Lessons From American Environmental Policy
By: Grant Walters
Even since the establishment of the Sierra Club, an environmental activist organization that still persists today, by John Muir in 1892, federal government environmental policy has depended upon activist efforts. During the 1890s, there was little to no policy that prevented the environment from being harmed, with large corporations ruthlessly exploiting natural resources to expand their industry. It can be deduced that the efforts of John Muir widened both the general population and the federal government’s perspective concerning the importance that the environment holds for everyone. This can be seen through President Theodore Roosevelt’s Square Deal, which emphasized the importance of the environment and sought to allot particular apportionments of land that couldn’t be used for the extraction of natural resources, establishing a great number of national parks. Roosevelt’s commitment to protect the environment marked the start of American environmentalism.
(John Muir and Theodore Roosevelt at Yosemite National Park)
Between 1900 and 1960, insufficient amounts of environmental policy were enacted; however, in the 1960s, the environmentalist ideals, spurred by Roosevelt and Muir, saw an uptick. With the release of “Silent Spring” by environmental activist Rachel Carson in 1962, which emphasized the profound impact that DDT, an infamous pesticide, insidiously had on the environment. Carson’s publication, similar to the efforts of John Muir, directly led to the federal government addressing the environment through policy. Specifically, DDT was banned in 1972, but Carson’s efforts coupled with the continued push for environmental policy by the Sierra Club efforts also led to far-reaching initiatives, like the passing of the Clean Water Act in 1972, the creation of the Environmental Protection Agency in 1971, and even America’s first Earth Day celebration in 1970.
(Preparation for the first Earth Day in 1970)
The beginning of the 21st Century has also seen America remain committed to protecting the environment, especially on an international scale. This is directly due to the pressure placed upon the federal government by American citizens, as seen by the 21 youth that ambitiously filed a lawsuit against the federal government for knowing its role in terms of causing climate change and not taking action to mend this issue. However, after this lawsuit was introduced and publicly known, the federal government began to act in order to stall climate change, as seen through President Barack Obama formally joining the Paris Agreement in 2016. This got America involved in a global effort to act against climate change. Although America briefly left the Paris Agreement in 2020, one of current President Joe Biden’s first executive actions was rejoining the Paris Agreement.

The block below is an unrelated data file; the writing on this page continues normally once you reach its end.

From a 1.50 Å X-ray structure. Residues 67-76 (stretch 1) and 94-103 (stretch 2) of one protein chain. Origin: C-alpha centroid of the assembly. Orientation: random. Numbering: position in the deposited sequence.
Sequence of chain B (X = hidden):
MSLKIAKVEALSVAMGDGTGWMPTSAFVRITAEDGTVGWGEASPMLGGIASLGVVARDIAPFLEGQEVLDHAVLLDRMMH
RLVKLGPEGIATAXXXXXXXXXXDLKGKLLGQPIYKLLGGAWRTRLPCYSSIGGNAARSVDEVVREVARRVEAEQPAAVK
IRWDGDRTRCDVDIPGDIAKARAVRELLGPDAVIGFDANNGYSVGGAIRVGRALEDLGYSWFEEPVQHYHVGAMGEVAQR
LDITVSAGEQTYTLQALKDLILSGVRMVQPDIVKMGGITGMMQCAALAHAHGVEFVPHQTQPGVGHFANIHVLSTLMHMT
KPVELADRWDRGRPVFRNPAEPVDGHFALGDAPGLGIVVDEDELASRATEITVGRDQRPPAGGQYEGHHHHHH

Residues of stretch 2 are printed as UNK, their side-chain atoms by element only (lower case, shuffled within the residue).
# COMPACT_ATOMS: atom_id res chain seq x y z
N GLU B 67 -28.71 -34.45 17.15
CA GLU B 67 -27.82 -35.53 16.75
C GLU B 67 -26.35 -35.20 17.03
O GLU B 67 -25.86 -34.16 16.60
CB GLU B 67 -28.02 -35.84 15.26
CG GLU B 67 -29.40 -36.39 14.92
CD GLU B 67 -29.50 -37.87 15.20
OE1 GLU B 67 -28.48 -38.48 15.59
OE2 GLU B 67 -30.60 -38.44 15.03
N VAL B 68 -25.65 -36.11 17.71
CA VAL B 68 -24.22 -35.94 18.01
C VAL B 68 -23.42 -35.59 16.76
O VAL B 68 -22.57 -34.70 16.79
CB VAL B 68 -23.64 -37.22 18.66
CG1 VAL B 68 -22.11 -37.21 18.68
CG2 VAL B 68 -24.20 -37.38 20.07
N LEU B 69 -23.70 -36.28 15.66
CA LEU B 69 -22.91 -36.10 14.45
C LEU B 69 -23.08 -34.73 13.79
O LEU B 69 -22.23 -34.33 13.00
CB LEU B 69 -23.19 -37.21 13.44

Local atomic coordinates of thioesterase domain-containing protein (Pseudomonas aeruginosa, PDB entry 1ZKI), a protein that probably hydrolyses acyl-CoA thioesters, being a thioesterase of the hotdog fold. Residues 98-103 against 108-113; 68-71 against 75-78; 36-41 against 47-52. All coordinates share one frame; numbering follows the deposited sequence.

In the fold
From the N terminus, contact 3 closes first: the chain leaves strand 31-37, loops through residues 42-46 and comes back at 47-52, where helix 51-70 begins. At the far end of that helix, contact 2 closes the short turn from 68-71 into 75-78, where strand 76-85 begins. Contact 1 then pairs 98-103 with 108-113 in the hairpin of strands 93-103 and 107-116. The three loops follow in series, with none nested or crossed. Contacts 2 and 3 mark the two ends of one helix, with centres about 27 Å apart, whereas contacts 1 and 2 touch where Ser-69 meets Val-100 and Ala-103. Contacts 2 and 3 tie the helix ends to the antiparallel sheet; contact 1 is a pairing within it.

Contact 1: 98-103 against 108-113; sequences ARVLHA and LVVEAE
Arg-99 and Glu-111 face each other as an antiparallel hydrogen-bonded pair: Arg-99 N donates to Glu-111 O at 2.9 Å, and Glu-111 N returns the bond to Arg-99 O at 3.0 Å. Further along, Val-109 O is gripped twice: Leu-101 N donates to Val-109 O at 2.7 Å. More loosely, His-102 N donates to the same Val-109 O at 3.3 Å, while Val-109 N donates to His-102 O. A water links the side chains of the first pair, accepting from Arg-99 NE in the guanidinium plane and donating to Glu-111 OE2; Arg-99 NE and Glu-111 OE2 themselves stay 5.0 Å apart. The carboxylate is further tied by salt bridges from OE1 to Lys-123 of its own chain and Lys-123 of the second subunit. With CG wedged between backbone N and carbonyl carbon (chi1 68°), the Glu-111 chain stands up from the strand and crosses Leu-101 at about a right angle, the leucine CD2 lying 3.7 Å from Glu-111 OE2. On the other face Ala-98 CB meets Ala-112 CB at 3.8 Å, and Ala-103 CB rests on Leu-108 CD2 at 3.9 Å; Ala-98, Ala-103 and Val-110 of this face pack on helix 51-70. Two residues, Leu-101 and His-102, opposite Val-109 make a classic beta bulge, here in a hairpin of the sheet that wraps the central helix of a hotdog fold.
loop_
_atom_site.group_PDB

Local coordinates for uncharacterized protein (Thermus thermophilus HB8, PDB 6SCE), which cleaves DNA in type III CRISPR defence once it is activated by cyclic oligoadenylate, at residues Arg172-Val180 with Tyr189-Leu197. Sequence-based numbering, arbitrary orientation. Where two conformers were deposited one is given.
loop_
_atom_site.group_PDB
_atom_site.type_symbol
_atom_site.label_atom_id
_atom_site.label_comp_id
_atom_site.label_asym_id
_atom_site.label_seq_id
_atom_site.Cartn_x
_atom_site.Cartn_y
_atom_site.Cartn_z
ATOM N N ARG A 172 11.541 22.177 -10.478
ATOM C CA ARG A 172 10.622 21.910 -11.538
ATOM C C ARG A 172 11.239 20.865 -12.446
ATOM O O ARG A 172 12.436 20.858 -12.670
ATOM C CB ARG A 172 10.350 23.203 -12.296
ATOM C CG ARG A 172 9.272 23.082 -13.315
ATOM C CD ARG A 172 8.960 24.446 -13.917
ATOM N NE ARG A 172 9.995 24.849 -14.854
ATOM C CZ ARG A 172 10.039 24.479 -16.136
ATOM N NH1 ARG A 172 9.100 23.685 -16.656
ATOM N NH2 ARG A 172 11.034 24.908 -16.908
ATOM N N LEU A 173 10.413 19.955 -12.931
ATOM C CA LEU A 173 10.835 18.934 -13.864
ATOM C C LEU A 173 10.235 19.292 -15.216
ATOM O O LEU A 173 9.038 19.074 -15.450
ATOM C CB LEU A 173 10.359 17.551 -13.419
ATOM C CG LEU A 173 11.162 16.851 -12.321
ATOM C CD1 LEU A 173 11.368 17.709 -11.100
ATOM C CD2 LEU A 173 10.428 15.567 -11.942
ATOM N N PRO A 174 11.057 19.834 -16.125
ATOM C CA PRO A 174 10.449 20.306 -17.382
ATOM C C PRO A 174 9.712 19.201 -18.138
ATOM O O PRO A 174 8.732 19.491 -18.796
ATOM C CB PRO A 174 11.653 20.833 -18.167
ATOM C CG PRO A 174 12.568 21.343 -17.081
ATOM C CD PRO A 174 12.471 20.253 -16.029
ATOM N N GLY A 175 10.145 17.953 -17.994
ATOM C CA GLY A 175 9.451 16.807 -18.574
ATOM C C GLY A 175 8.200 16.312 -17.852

These policy initiatives over the past century are most definitely a step in the right direction, but there is undoubtedly still work to be done by America to protect the environment both domestically and globally. As seen through history, activism was the primary method used to get the federal government to act in favor of the environment; without it, it’s unclear whether all these initiatives would have been enacted in the first place. With this in mind, it’s evident that we need to take up the mantle of responsibility and be activists for the environment, so that enough actions are taken to prevent the Earth as well as us from being inevitably doomed.
“Environmental Policy in the United States.” Ballotpedia. Accessed April 21, 2022. https://ballotpedia.org/Environmental_policy_in_the_United_States.
Santora, Tara. “Earth Day to School Strikes: A Timeline of the American Environmental Movement.” Stacker, April 6, 2020. https://stacker.com/stories/3968/earth-day-school-strikes-timeline-american-environmental-movement.
Underwood & Underwood. Theodore Roosevelt and John Muir. 1906. Wikimedia Commons. https://commons.wikimedia.org/wiki/File:Theodore-Roosevelt-and-John-Muir_1906.jpg.